Editors’ introduction to Part I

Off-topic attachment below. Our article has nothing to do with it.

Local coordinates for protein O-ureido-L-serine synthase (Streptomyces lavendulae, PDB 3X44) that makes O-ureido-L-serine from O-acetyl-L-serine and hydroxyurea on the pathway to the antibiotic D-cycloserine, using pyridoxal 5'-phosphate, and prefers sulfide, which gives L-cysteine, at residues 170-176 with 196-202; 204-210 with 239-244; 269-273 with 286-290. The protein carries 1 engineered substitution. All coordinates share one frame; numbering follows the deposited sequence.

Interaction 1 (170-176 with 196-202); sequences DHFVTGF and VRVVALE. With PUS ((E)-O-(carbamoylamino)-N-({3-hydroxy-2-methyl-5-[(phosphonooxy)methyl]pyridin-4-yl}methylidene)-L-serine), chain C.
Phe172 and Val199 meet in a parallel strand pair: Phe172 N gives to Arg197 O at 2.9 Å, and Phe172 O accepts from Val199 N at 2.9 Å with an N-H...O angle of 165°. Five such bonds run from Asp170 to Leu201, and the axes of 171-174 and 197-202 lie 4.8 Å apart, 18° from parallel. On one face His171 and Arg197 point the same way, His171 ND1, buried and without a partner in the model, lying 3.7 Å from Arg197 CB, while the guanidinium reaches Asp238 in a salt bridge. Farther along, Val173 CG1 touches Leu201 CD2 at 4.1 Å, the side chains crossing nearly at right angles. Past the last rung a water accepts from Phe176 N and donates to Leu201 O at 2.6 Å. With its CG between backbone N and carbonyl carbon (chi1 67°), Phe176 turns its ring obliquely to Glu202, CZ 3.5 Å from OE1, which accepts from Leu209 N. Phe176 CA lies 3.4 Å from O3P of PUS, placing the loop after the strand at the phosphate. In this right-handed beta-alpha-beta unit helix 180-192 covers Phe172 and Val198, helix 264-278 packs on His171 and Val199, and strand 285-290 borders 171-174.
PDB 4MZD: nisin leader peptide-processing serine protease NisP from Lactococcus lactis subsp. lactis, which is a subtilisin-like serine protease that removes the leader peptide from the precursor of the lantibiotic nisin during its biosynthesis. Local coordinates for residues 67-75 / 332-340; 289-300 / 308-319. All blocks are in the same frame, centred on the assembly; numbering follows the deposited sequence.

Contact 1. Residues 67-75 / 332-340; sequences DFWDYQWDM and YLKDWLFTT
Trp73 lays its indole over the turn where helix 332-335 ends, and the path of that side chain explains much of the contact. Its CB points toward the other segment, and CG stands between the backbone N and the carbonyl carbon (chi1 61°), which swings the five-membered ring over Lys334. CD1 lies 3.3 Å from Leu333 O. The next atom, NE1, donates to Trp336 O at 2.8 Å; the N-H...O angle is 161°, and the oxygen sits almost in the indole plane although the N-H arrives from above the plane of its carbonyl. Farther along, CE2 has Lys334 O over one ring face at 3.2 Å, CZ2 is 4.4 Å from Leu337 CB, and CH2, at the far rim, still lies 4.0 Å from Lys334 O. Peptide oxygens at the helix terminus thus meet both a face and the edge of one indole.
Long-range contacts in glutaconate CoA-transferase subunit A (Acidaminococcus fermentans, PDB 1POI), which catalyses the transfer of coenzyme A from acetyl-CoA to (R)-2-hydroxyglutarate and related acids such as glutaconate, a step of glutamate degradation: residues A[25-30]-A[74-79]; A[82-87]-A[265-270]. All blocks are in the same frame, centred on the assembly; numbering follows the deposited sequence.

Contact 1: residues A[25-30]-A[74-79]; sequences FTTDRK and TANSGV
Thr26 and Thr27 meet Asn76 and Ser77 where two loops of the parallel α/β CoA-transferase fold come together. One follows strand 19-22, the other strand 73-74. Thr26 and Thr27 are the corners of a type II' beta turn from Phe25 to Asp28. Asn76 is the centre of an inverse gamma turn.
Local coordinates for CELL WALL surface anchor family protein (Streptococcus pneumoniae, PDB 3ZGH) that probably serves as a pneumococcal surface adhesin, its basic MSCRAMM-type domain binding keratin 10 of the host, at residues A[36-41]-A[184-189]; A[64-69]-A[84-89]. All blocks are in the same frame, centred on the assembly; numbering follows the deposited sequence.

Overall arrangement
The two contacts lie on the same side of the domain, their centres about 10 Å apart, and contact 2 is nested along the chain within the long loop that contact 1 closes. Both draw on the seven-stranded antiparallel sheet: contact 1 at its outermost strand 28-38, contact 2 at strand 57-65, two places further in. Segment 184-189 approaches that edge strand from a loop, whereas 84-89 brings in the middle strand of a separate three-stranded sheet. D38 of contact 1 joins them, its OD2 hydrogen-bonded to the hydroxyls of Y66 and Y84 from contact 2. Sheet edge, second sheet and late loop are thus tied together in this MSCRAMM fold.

As already introduced in the first chapter of this volume, evidence clearly suggests that recent enlargements of the European Union (EU) have drastically shifted the frontier of European integration eastward. This is true both in terms of the challenges faced by the EU and those facing the old and new Member States, and has important implications also in relation to the production of relevant ‘knowledge resources’ within the ‘knowledge arenas’ of spatial planning in Europe (cf. Adams et al., Chapters 1 and 2). From the first half of the 1990s, and particularly since the Copenhagen European Council in 1993, the EU started to broaden its horizons beyond its eastern border, for the first time bringing into question the western-oriented perspective under which it was born (cf. CEC 1994, 1996). Whereas the most recent enlargement rounds have initiated a set of political, democratic, cultural and socio-economic challenges, the territorial dimension of these new challenges constitutes a challenge in itself. The importance of the territorial dimension of the eastwards enlargement of the EU is clear if one considers that it led, in less than three years, to the expansion of the EU territory by nearly 40 per cent, while increasing the population by approximately 120 million up to a total of almost 500 million. At the same time, evidence on the spatial distribution of economic development illustrates how the challenges initiated by the enlargement process were far from being solved at the time of its formal completion: more than 92 per cent of the population of CEE Member States live in regions with a GDP per capita below 75 per cent of the EU average whilst the combined GDP of the recent entrants is only 10 per cent of the overall EU output (CEC 2007). The negative macroeconomic trends affecting CEE nations present considerable social, economic and spatial challenges for a variety of strategic policy sectors such as the economy, education, environment and social welfare and, in turn, the combination of these factors provides a highly challenging context for spatial planning in the enlarged EU. Furthermore, the progressive institutionalization of spatial planning at the European level (Waterhout 2008) has had a direct influence on cross-sectoral planning approaches within the domestic contexts of national planning systems. This influence on national planning systems includes both the old Member States as well as the EU entrants from CEE, partly